Futures Before Fashions

… green is the new black …

Archive for the category “Caring Companies”

9 Reasons to shop second hand – True Activist

True Activist promote the second hand clothing lifestyle

A good friend recently came across this great article on a site called True Activist about why it is a good thing to shop second hand.. and it sums up perfectly why I have taken on this challenge, and why you should consider making more sensible choices too.. check it out.

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Why don’t we care about Bangladesh?

No doubt by now everyone has heard about the frequent fires, collapses and explosions in Bangladesh garment factories which have killed thousands over recent months. In the factory collapse alone back on 24th April, 1127 people were killed just a day after workers were protesting the unsafe conditions and raising the alarm about cracks appearing in the building. As they were still clearing that site, on May 9th over 900 more Bangladeshi workers were killed when a fire broke out in their knitwear garment factory.

We all saw the images and talked about how horrific it was. We all heard the big labels named. Walmart. GAP. Uniqlo. Benetton. Joe Fresh. Primark. H&M. Zara. Marks and Spencer. Mango. And then…. The people, outraged and appalled by what they had seen appeared to do what? Nothing. I walked past Primark on Oxford Street recently and it was, as usual, jam packed. People flooded out the doors with smiles, and why wouldn’t they be? They had a huge (Eco-friendly) paper bag full of bargains to see them through (at least until the next trend hits the shelves).

I wondered why it was that the same people I can imagine standing around the water cooler sadly comparing stories they had seen on TV about the factory tragedies with colleagues, seem unable to take back control of their spending behaviour to actually attempt to have some meaningful impact on this world. Are those bargains really so great that we can turn a blind eye to what we know to be the tragic realities of fast fashion? What will it take for people to make a change?

Having been to Bangladesh in 2001 and seeing how hard life is for many many thousands of people doing what they can to get by, I know it is simply not an option for those luck enough to have a source of income to decide to leave because their workplace in unsafe, or to strike because they have unsuitable working conditions. I saw children working making bricks, carrying heavy bricks all day in the heat to make what may be the only income for their household.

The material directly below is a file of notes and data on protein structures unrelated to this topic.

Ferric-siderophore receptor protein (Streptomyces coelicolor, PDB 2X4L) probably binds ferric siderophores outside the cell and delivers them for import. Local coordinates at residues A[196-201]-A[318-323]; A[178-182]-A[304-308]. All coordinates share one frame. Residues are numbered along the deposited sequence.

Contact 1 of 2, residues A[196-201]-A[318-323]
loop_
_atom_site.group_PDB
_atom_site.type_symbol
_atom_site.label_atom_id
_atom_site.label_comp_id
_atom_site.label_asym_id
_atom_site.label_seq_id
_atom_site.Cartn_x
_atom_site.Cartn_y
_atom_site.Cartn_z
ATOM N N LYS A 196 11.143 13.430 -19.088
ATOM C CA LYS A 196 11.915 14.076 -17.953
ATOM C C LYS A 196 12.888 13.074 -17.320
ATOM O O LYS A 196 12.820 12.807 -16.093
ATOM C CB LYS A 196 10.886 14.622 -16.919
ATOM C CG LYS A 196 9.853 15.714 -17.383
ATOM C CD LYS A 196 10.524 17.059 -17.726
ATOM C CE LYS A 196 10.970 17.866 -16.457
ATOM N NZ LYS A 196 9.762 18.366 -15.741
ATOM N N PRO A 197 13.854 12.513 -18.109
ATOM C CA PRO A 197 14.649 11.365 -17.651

So… life there is pretty rough for the vast majority. Add to that the impact of climate change on the region and it really does appear as though there is a value statement being made about Bangladesh and its people. We can’t see them. Not our problem? Of course, no one in their right mind would admit thinking this but what other conclusions can be drawn from our apathy and continued care-less choices…

I recently came across an article with Dame Vivienne Westwood, who is a supporter of the Environmental Justice Foundation – a not for profit organisation working to protect the environment and defend human rights. The have made this small film interviewing one of Bangladesh’s climate refugees. Watch it. You have seen the images of the factory conditions where your clothes are made. If that didn’t cause you to stop and think twice about the source of your clothing purchases… Maybe this will?

Traid & Traid Remade

Traid & Traid Remade

If you have not wandered into a Traid store yet, do it now! Traid is an organisation which collects unwanted clothing from across the UK for reuse and sale at their charity shops across the country.

By doing this, they are minimising waste, their carbon footprint and consumption, and funds raised by Traid contributes to projects in developing countries to fight global poverty, exploitation and environmental damage caused by the textile and fashion industries.

Traid have their very own fashion label, too, which launched in 2002. TRAIDremade design and produce upcycled clothing for women and men using second hand textiles that would otherwise be thrown away.